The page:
Biden blasts oil refiners for record high gasoline prices, profits

(Reuters) - U.S. President Joe Biden demanded oil refining companies explain why they are not putting more gasoline on the market, sharply escalating his rhetoric against industry as he faces pressure over rising prices.

Biden wrote to executives from Marathon Petroleum Corp , Valero Energy Corp and Exxon Mobil Corp and complained they had cut back on oil refining to pad their profits, according to a copy of the letter seen by Reuters.

The letter is also being sent to Phillips 66, Chevron Corp, BP and Shell, a White House official, who declined to be identified, told Reuters.

"At a time of war, refinery profit margins well above normal being passed directly onto American families are not acceptable," Biden wrote, adding the lack of refining was driving gas prices up faster than oil prices.

U.S. energy companies are enjoying bumper profits as the Russian invasion of Ukraine has added to a supply squeeze which has driven crude oil prices above $100 a barrel, and as fuel demand has remained robust, despite record high gasoline prices.

U.S. refining capacity peaked in April 2020 at just under 19 MMbpd, as refiners shut several unprofitable facilities during the coronavirus pandemic. As of March, refining capacity was 17.9 MMbpd, but there have been other closures announced since.

U.S. refiners are running at near-peak levels to process fuel - currently at 94% of capacity - and say there is little they can do to satisfy Biden's demands.

“Our refineries are running full out,” Bruce Niemeyer, corporate vice president of strategy and sustainability at Chevron, told Reuters on the sidelines of a New York energy transition conference on Tuesday, before Biden’s letter was made public.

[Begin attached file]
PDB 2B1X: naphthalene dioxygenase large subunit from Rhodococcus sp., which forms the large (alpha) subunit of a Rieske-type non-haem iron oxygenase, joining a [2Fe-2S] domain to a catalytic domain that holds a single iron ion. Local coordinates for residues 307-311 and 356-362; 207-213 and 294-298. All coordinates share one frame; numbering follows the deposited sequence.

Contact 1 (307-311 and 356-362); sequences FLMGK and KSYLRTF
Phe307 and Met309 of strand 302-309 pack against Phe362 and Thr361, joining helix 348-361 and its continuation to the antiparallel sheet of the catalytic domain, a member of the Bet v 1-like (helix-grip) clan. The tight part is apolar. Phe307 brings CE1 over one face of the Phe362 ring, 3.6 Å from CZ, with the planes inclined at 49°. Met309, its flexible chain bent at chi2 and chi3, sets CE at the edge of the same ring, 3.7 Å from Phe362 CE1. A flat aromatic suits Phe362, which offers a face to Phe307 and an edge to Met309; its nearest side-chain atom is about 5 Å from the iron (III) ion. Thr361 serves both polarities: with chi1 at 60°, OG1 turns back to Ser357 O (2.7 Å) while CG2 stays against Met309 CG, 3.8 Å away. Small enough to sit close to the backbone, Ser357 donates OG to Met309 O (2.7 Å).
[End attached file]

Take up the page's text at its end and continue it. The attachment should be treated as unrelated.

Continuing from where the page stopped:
Biden said the industry's lack of action is blunting the administration's attempts to offset the impact of oil-rich Russia's invasion of Ukraine, such as releases from the nation's oil reserves and adding more cheaper ethanol to gasoline.

On Friday, the president accused the U.S. oil industry, and Exxon Mobil Corp XOM.N in particular, of capitalizing on a supply shortage to fatten profits after a report showed .nL1N2XY03V


Biden has been intensifying attacks against oil companies as gas pump prices race to record highs above $5 per gallon and inflation surges to a 40-year record.

Privately, White House officials have been reaching out to refiners to inquire about idled plants and spare capacity and whether there are other ways to increase gasoline supply, according to two sources familiar with the discussions.

Rising gas prices have helped drive unexpectedly persistent consumer price inflation and voter anger before Nov. 8 midterm elections where Biden's Democratic Party is defending its control of Congress.

U.S. consumer inflation unexpectedly accelerated in May, leading to the largest annual increase in four decades. White House officials have hotly debated how to respond to a problem they once thought would fade and now see as largely out of their control.

Biden has attributed rising oil prices primarily to U.S.-led sanctions that took Russian energy supplies off the global market after its invasion of Ukraine.

But he has also taken the fight to major oil companies, which are riding rising energy prices to record earnings, and giving those profits to investors rather than spending on new drilling and refining capacity.

"Exxon made more money than God this year," Biden said last week.

Exxon's first quarter profit doubled from the previous year's to $5.48 billion, and the major told investors it would increase share buybacks.

U.S. Energy Secretary Jennifer Granholm plans to host an emergency meeting on how refiners can respond to higher prices, Biden said, asking for a response from the oil companies beforehand.

She said they should provide "concrete ideas" to increase oil refining along with an explanation for why they may have cut such capacity in the last two years.

"We're on a war footing," Granholm said in an interview with MSNBC. "The price of oil and the price of gas is precipitating the high cost, the high percentage of inflation around the world."

"We're not against profit," Granholm said, but added that when there is a 225% increase in profit year after year it means something else is going on.

(Reporting by Trevor Hunnicutt, Jarrett Renshaw and David Gaffen; Editing by Chizu Nomiyama, Heather Timmons and Marguerita Choy)

Related News

From the Archive



{{ error }}
{{ comment.comment.Name }} • {{ comment.timeAgo }}
{{ comment.comment.Text }}